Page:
July 26, 1999
Volume 51, No. 36
Lifestyle puts inner-city patients at risk for hepatitis C
In a study of inner-city patients with chronic hepatitis C (HCV) infections, Emory researchers have found that certain risk factors not only increase their chances for the development of acute hepatitis C virus, but also make them particularly vulnerable to developing the chronic form of the disease.
Emory digestive diseases specialist Christine Bruno conducted a yearlong study, along with Lafaine Grant and Joanne Carey, of prospective evaluation of risk factors for chronic HCV among inner-city, lower-income patients in a gastrointestinal diseases clinic at Grady Hospital.
Of the 103 patients studied, 33 were African-American males, 33 were African-American females, 26 were Caucasian males and 11 were Caucasian females. Mean age of the patients was 45. At least one risk factor for HCV was identified in 96 percent of those studied, while the majority had two or more risk factors.
The most common risk factor for all patients was drug use, either through injection or cocaine used intranasally. Eighty-one percent of Caucasian males and 60 percent of African-American males had used drugs, along with 63 percent of Caucasian females and 45 percent of African-American females. In addition, three-fourths of Caucasian males reported a history of drug use in their partners, although few African-American males reported such use.
In males without a history of drug use, a large number of lifetime heterosexual partners (greater than 20), was the greatest risk factor. Eighty percent of Caucasian males and 62 percent of African-American males had had more than 20 partners. In females with no history of drug use, blood transfusion was the largest single risk factor. Three-fourths of Caucasian females and 39 percent of African-American females had had a blood transfusion. One of three African-American females with no drug use worked in a health care setting. In 4 percent of patients, no risk factor could be identified.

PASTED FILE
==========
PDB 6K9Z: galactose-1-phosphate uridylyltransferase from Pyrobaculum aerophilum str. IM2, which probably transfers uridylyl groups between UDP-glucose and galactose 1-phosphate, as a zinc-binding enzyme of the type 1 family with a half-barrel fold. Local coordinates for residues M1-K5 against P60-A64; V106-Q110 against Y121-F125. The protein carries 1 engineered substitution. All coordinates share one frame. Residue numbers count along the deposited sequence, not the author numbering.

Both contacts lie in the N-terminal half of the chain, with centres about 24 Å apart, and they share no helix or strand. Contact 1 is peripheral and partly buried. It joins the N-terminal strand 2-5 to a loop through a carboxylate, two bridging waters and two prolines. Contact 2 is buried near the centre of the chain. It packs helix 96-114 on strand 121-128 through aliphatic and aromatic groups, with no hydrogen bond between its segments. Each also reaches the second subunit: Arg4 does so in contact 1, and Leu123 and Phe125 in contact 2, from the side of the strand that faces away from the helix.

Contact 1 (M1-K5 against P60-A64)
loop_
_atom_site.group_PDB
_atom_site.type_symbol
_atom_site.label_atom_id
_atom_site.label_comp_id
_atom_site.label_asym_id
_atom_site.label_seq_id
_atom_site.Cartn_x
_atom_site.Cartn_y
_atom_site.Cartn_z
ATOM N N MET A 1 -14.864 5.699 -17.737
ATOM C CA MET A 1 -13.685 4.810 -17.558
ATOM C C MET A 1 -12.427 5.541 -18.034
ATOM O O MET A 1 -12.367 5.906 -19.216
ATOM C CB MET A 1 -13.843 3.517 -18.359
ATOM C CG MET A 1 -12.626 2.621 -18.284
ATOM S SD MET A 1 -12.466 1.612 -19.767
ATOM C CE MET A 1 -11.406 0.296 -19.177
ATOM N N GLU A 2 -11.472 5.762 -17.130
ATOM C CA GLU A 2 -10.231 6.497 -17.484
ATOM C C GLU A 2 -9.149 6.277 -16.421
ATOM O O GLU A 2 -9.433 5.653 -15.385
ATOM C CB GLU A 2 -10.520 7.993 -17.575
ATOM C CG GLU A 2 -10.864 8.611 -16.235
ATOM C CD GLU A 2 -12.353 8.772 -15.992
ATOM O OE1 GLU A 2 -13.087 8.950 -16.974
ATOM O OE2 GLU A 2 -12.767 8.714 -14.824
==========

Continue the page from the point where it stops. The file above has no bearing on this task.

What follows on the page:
In addition to those factors identified as responsible for the initial infection, the researchers also found that between 60 percent and 80 percent of the patients were significant abusers of alcohol, placing them at increased risk for eventual progression of a chronic condition to end-stage liver disease.
"In studying the inner-city population with chronic HCV infection, not only do we have to deal with the disease itself and how it was acquired but also with issues such as quality of life and co-factors such as alcohol abuse," Bruno pointed out. "Although we know how to prevent end-stage liver disease, if we do not deal with these additional risk factors, the patients will return to drugs or alcohol and, with no protective antibodies, will continue to suffer complications from their disease."
Although new cases of hepatitis C virus are actually decreasing in the general population, and a percentage of those with acute HCV do not progress to chronic disease, inner-city patients with HCV are still at high risk, said Bruno. Complications from chronic HCV leading to end-stage liver disease are expected to peak in about 2010. "It is very rare not to find additional risk factors for chronic HCV disease in the inner city," she said. "In addition to addressing the demographics of disease and its spectrum, we need to address treatment in terms of the whole person, not just the disease."